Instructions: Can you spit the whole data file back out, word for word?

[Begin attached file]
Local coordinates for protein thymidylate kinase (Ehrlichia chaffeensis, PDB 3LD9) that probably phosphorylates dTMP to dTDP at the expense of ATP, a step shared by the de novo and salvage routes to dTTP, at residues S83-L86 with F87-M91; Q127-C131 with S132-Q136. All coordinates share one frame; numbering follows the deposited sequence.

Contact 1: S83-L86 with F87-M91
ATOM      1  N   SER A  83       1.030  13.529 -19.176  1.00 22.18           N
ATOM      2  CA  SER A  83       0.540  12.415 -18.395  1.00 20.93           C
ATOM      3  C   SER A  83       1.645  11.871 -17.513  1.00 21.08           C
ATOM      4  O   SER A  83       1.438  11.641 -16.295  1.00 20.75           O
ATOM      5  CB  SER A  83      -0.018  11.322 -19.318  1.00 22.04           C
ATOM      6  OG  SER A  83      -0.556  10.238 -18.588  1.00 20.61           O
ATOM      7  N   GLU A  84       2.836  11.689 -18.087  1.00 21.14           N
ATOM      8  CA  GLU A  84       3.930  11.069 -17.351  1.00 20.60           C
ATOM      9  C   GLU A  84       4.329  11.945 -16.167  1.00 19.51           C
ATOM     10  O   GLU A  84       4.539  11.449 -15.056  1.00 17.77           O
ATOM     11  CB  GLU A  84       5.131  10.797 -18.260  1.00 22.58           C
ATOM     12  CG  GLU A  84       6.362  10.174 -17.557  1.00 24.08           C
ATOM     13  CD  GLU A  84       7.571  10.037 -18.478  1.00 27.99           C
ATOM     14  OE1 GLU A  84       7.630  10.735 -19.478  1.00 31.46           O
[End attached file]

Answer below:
Local coordinates for protein thymidylate kinase (Ehrlichia chaffeensis, PDB 3LD9) that probably phosphorylates dTMP to dTDP at the expense of ATP, a step shared by the de novo and salvage routes to dTTP, at residues S83-L86 with F87-M91; Q127-C131 with S132-Q136. All coordinates share one frame; numbering follows the deposited sequence.

Contact 1: S83-L86 with F87-M91
ATOM      1  N   SER A  83       1.030  13.529 -19.176  1.00 22.18           N
ATOM      2  CA  SER A  83       0.540  12.415 -18.395  1.00 20.93           C
ATOM      3  C   SER A  83       1.645  11.871 -17.513  1.00 21.08           C
ATOM      4  O   SER A  83       1.438  11.641 -16.295  1.00 20.75           O
ATOM      5  CB  SER A  83      -0.018  11.322 -19.318  1.00 22.04           C
ATOM      6  OG  SER A  83      -0.556  10.238 -18.588  1.00 20.61           O
ATOM      7  N   GLU A  84       2.836  11.689 -18.087  1.00 21.14           N
ATOM      8  CA  GLU A  84       3.930  11.069 -17.351  1.00 20.60           C
ATOM      9  C   GLU A  84       4.329  11.945 -16.167  1.00 19.51           C
ATOM     10  O   GLU A  84       4.539  11.449 -15.056  1.00 17.77           O
ATOM     11  CB  GLU A  84       5.131  10.797 -18.260  1.00 22.58           C
ATOM     12  CG  GLU A  84       6.362  10.174 -17.557  1.00 24.08           C
ATOM     13  CD  GLU A  84       7.571  10.037 -18.478  1.00 27.99           C
ATOM     14  OE1 GLU A  84       7.630  10.735 -19.478  1.00 31.46           O